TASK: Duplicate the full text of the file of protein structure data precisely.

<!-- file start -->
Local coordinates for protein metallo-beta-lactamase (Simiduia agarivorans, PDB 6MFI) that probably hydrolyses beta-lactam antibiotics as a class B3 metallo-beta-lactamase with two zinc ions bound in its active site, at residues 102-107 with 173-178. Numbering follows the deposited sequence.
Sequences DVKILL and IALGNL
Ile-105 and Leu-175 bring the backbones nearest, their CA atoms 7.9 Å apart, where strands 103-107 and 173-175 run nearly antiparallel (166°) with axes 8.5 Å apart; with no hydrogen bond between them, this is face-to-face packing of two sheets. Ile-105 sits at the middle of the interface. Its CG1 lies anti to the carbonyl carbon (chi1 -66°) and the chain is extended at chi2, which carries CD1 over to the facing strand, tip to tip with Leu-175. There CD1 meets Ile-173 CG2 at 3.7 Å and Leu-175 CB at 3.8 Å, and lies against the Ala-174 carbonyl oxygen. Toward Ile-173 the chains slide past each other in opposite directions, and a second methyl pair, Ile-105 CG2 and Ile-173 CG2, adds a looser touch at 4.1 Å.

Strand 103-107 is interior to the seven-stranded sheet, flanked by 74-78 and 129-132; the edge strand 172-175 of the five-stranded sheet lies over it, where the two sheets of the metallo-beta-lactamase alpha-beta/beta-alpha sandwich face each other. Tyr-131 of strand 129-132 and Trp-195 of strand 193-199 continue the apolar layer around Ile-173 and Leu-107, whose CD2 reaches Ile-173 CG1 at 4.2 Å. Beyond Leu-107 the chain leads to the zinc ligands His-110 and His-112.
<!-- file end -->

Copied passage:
Local coordinates for protein metallo-beta-lactamase (Simiduia agarivorans, PDB 6MFI) that probably hydrolyses beta-lactam antibiotics as a class B3 metallo-beta-lactamase with two zinc ions bound in its active site, at residues 102-107 with 173-178. Numbering follows the deposited sequence.
Sequences DVKILL and IALGNL
Ile-105 and Leu-175 bring the backbones nearest, their CA atoms 7.9 Å apart, where strands 103-107 and 173-175 run nearly antiparallel (166°) with axes 8.5 Å apart; with no hydrogen bond between them, this is face-to-face packing of two sheets. Ile-105 sits at the middle of the interface. Its CG1 lies anti to the carbonyl carbon (chi1 -66°) and the chain is extended at chi2, which carries CD1 over to the facing strand, tip to tip with Leu-175. There CD1 meets Ile-173 CG2 at 3.7 Å and Leu-175 CB at 3.8 Å, and lies against the Ala-174 carbonyl oxygen. Toward Ile-173 the chains slide past each other in opposite directions, and a second methyl pair, Ile-105 CG2 and Ile-173 CG2, adds a looser touch at 4.1 Å.

Strand 103-107 is interior to the seven-stranded sheet, flanked by 74-78 and 129-132; the edge strand 172-175 of the five-stranded sheet lies over it, where the two sheets of the metallo-beta-lactamase alpha-beta/beta-alpha sandwich face each other. Tyr-131 of strand 129-132 and Trp-195 of strand 193-199 continue the apolar layer around Ile-173 and Leu-107, whose CD2 reaches Ile-173 CG1 at 4.2 Å. Beyond Leu-107 the chain leads to the zinc ligands His-110 and His-112.